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4 Recent Social Media PR Disasters and What We Can Learn From Them

Social media can be a powerful tool for connecting with a broad audience, however all that power shouldn't be taken for granted. As these recent public relations disasters show, safeguards must be put into place and precautions need to be taken to ensure your company's social media presence doesn’t backfire and do more harm than good.

4. 'Can I Have My House Back?' JPMorgan's Social Media Fail
When JPMorgan Chase & Co asked tweeters to post questions for company vice chairman Jimmy Lee using the hashtag #AskJPM, they weren’t anticipating the response they received, but perhaps they should have. The hashtag inspired overwhelmingly negative tweets that ran the gamut from chiding the bank’s practices to personal attacks on company CEO Jamie Dimon.  Some choice taunts included:

JPMorgan threw in the towel even before the campaign officially got off the ground.

What Can We Learn Here?
When it comes to engagement, be careful what you ask for. Social Media engagement isn't always guaranteed to be positive. You need to really think about your brand and what you are putting out there before launching any social media campaign.

3. KlearGear Learns About the 'Streisand Effect' the Hard Way

If the powers that be at online retailer KlearGear hadn’t heard of the “Streisand Effect” before August of this year, they're certainly familiar with the concept now.  The Streisand Effect for those not familiar, is the concept that trying to hide, remove, or censor information actually has the opposite effect, and will expose the information to a wider audience.

When KlearGear attempted to strong arm a customer into retracting a negative review by fining them $3500 and reporting the fine to credit agencies when it wasn't paid, it's not surprising this poorly thought out damage control tactic blew up in the retailer's face. In addition to the tons of negative press, a consumer rights group has taken up the case on the customer's behalf, demanding a $75,000 in damages from KlearGear for filing a false report to credit agencies.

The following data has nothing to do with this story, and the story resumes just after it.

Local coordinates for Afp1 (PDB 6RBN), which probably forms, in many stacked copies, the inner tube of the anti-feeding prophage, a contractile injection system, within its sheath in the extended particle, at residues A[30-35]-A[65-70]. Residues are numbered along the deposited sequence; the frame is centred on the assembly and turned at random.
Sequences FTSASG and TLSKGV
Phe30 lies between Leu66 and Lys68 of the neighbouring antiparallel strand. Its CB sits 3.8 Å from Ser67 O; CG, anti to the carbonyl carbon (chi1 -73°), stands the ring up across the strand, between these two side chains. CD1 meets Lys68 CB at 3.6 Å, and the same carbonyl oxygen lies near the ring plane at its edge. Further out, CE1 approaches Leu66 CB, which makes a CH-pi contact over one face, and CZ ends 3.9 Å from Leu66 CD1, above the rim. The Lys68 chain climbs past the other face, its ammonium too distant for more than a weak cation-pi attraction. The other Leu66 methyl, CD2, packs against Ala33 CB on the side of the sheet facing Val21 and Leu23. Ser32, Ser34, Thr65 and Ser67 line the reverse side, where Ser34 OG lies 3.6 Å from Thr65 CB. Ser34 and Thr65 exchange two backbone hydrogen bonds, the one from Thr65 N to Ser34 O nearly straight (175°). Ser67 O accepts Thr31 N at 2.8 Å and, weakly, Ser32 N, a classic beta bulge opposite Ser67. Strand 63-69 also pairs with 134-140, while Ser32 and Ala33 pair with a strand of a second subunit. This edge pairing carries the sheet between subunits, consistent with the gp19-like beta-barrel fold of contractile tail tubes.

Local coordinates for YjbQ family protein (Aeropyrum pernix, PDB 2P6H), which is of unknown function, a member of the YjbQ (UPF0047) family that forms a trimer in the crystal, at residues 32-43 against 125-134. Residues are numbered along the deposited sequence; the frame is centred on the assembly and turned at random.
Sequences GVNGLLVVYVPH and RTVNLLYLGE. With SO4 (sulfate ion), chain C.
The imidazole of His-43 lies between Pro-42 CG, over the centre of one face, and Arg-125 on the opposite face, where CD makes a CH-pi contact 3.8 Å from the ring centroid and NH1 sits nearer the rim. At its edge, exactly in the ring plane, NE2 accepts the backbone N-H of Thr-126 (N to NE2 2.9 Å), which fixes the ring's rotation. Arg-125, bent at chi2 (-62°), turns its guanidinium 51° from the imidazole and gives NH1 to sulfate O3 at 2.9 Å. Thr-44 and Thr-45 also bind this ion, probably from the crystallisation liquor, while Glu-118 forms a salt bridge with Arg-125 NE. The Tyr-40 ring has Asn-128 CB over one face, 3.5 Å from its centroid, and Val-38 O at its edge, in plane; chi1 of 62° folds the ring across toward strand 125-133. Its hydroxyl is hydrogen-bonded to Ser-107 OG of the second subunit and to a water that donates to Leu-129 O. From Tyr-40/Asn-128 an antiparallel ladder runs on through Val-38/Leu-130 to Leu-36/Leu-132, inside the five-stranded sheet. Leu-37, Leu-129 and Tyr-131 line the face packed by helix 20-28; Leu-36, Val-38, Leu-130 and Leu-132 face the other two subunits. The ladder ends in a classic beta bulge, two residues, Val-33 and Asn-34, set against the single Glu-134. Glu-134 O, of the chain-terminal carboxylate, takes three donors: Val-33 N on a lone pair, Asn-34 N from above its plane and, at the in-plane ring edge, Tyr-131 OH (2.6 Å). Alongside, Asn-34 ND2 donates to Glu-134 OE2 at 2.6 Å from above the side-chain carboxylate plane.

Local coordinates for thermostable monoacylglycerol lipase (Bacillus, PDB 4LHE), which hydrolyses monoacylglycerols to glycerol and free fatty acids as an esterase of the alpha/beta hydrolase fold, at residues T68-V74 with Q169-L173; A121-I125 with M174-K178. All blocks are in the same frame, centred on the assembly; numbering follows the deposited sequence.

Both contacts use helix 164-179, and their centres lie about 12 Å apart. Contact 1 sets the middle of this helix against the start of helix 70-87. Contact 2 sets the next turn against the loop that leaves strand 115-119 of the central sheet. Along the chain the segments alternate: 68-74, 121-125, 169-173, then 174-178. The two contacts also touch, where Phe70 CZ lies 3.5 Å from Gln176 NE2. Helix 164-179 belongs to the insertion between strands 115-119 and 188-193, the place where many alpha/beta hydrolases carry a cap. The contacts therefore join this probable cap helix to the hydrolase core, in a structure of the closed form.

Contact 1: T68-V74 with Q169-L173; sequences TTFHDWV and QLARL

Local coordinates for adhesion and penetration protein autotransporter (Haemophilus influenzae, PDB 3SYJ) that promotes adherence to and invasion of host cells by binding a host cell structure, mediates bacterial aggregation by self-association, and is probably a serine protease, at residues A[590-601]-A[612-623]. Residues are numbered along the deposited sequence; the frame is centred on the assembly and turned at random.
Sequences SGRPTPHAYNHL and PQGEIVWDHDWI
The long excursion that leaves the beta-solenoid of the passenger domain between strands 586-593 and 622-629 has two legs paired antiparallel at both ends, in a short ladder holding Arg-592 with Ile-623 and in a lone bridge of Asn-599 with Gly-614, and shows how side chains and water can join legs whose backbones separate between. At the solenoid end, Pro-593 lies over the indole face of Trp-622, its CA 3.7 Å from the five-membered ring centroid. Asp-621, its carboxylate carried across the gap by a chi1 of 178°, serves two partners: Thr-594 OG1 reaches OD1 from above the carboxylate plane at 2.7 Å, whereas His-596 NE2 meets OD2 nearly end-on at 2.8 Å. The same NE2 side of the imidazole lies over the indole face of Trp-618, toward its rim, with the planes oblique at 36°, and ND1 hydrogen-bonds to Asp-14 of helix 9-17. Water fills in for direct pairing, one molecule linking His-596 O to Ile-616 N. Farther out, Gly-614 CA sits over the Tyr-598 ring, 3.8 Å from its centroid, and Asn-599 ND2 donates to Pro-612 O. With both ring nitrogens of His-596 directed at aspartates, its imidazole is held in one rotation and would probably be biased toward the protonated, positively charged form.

What Can We Learn Here?
You can't dictate positive reviews. The ramifications of poor costumer service and company policies need to be addressed before they make it to the social media arena.

2. Burger King's Twitter Account Gets Hacked
When Burger King's Twitter account was compromised earlier this year, the cyber prankster wasted no time changing the verified account’s avi to the McDonald's logo and editing the bio to read: "Just got sold to McDonald's because the whopper flopped =[ FREDOM IS FAILURE."

Source: Buzzfeed

Followed by sending tweets containing racial slurs, obscenities and drug references on Burger King's timeline.

Source: Buzzfeed

The barrage of fake tweets went on for a little more than an hour. They were finally halted after Burger King reached out to Twitter and ask that the account be suspended.

What Can We Learn Here?
Security needs to be a top priority. How secure are your social media accounts? Do you use passwords that can be easily guessed? How many people have access to these accounts? These are all questions marketers should be asking themselves.


1. Rogue HMV Employee Live Tweets Company Layoffs
Imagine having the events surrounding a massive company layoff broadcast over your official Twitter account.  If you’re music chain HMV you wouldn’t need to use your imagination, as the entertainment giant actually experienced that exact public relations fiasco. Earlier this year, an employee of the chain live tweeted the firing of 190 employees from HMV's verified account.

The employee (who was one of the first to be fired) started with: "We're tweeting live from HR where we're all being fired! Exciting!!!" and continued to offer such privy information including: "There are over 60 of us being fired at once! Mass execution, of loyal employees who love the brand" and "Just overheard our Marketing Director (he's staying, folks!) ask 'How do I shut down Twitter?'”

What Can We Learn Here?
Make sure all the social media accounts are secured and accounted for before you make any personnel changes.

While social media can be a powerful, effective tool for marketers, there's certainly potential for disaster.  What policies have you put into place to mitigate any possible PR fiasco?

Views: 275

Tags: #Badreviews, #SocialMedia, #Twitter


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